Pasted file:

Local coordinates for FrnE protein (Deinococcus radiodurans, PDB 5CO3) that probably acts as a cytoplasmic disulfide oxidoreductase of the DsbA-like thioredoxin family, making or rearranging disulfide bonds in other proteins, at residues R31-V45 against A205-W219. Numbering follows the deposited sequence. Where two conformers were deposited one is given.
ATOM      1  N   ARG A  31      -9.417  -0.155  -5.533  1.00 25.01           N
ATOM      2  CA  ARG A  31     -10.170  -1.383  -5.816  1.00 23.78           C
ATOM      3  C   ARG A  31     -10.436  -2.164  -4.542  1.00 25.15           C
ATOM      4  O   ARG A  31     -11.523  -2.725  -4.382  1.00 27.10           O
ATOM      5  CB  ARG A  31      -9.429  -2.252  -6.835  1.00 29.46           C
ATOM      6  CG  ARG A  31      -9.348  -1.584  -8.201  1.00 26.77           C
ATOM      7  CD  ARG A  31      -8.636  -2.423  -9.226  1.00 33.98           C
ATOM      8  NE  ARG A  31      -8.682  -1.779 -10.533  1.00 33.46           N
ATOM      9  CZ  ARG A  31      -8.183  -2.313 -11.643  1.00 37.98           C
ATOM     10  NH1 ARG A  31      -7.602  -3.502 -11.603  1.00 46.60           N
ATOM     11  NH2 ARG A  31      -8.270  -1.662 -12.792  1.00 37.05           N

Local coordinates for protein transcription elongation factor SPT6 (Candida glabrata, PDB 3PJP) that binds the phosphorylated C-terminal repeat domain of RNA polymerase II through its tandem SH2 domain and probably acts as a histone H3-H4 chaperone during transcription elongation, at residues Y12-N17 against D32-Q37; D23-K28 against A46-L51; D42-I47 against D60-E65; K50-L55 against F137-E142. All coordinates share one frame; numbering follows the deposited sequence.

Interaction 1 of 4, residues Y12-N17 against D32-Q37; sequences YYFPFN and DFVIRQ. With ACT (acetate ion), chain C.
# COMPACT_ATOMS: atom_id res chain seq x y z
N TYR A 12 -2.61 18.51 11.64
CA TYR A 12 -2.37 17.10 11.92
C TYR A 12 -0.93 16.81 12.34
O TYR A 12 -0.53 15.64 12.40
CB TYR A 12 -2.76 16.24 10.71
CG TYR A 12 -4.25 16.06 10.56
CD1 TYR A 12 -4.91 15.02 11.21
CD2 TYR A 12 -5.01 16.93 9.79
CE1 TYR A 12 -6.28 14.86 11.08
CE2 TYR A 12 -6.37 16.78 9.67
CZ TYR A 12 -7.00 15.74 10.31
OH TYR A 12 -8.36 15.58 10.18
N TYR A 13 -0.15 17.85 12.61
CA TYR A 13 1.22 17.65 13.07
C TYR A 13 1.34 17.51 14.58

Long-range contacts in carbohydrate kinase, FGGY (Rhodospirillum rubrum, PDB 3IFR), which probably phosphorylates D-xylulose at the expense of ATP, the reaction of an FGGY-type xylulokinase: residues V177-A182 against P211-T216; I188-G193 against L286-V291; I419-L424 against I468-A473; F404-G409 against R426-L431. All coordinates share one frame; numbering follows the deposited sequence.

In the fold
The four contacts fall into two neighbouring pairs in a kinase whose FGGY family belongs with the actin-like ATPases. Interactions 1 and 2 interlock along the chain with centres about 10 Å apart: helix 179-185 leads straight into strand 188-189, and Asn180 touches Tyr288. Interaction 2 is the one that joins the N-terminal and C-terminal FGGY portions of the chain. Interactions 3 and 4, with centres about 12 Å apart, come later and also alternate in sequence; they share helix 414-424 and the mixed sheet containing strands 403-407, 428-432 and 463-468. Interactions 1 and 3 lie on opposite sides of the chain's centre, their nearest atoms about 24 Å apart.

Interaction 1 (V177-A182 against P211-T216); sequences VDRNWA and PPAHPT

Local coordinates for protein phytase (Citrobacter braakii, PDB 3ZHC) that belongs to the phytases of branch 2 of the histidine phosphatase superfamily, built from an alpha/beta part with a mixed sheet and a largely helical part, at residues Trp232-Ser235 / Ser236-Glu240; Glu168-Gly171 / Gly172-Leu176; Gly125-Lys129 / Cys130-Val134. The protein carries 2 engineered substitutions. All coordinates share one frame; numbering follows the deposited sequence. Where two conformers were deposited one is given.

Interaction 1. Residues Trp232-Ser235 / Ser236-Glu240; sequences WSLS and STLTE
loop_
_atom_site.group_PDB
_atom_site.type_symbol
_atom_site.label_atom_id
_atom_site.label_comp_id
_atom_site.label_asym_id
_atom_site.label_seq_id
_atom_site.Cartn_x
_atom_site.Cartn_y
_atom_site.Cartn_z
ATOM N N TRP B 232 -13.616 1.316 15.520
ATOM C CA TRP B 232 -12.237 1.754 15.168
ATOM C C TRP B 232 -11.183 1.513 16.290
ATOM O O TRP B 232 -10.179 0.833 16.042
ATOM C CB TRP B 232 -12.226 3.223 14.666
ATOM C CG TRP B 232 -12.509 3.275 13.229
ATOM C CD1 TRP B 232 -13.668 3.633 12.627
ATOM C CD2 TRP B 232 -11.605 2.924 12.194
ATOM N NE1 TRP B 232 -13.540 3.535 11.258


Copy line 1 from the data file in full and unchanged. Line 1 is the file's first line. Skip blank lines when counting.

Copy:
Local coordinates for FrnE protein (Deinococcus radiodurans, PDB 5CO3) that probably acts as a cytoplasmic disulfide oxidoreductase of the DsbA-like thioredoxin family, making or rearranging disulfide bonds in other proteins, at residues R31-V45 against A205-W219. Numbering follows the deposited sequence. Where two conformers were deposited one is given.